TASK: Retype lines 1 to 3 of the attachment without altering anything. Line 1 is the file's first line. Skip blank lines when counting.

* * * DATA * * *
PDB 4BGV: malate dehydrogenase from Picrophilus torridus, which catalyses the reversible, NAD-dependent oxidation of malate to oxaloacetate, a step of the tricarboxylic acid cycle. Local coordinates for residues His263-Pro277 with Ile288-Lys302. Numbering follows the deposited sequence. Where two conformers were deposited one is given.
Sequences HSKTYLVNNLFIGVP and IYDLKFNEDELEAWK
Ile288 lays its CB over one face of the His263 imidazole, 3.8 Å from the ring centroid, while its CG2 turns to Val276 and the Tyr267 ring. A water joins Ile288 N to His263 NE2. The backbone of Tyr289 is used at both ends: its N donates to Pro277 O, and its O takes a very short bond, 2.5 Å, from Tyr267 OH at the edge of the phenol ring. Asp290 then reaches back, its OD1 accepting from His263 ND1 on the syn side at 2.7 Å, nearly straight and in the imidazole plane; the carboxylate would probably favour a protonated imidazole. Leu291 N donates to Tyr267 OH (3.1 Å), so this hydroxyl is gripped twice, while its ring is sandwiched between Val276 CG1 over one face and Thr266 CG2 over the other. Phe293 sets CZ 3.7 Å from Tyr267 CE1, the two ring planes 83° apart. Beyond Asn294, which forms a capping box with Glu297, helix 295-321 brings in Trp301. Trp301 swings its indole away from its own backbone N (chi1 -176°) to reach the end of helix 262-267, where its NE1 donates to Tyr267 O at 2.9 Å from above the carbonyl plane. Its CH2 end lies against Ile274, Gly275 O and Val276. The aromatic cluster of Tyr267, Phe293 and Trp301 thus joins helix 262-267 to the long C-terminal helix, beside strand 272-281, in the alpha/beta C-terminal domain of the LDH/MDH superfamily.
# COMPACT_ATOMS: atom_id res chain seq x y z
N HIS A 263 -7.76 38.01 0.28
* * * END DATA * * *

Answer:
PDB 4BGV: malate dehydrogenase from Picrophilus torridus, which catalyses the reversible, NAD-dependent oxidation of malate to oxaloacetate, a step of the tricarboxylic acid cycle. Local coordinates for residues His263-Pro277 with Ile288-Lys302. Numbering follows the deposited sequence. Where two conformers were deposited one is given.
Sequences HSKTYLVNNLFIGVP and IYDLKFNEDELEAWK
Ile288 lays its CB over one face of the His263 imidazole, 3.8 Å from the ring centroid, while its CG2 turns to Val276 and the Tyr267 ring. A water joins Ile288 N to His263 NE2. The backbone of Tyr289 is used at both ends: its N donates to Pro277 O, and its O takes a very short bond, 2.5 Å, from Tyr267 OH at the edge of the phenol ring. Asp290 then reaches back, its OD1 accepting from His263 ND1 on the syn side at 2.7 Å, nearly straight and in the imidazole plane; the carboxylate would probably favour a protonated imidazole. Leu291 N donates to Tyr267 OH (3.1 Å), so this hydroxyl is gripped twice, while its ring is sandwiched between Val276 CG1 over one face and Thr266 CG2 over the other. Phe293 sets CZ 3.7 Å from Tyr267 CE1, the two ring planes 83° apart. Beyond Asn294, which forms a capping box with Glu297, helix 295-321 brings in Trp301. Trp301 swings its indole away from its own backbone N (chi1 -176°) to reach the end of helix 262-267, where its NE1 donates to Tyr267 O at 2.9 Å from above the carbonyl plane. Its CH2 end lies against Ile274, Gly275 O and Val276. The aromatic cluster of Tyr267, Phe293 and Trp301 thus joins helix 262-267 to the long C-terminal helix, beside strand 272-281, in the alpha/beta C-terminal domain of the LDH/MDH superfamily.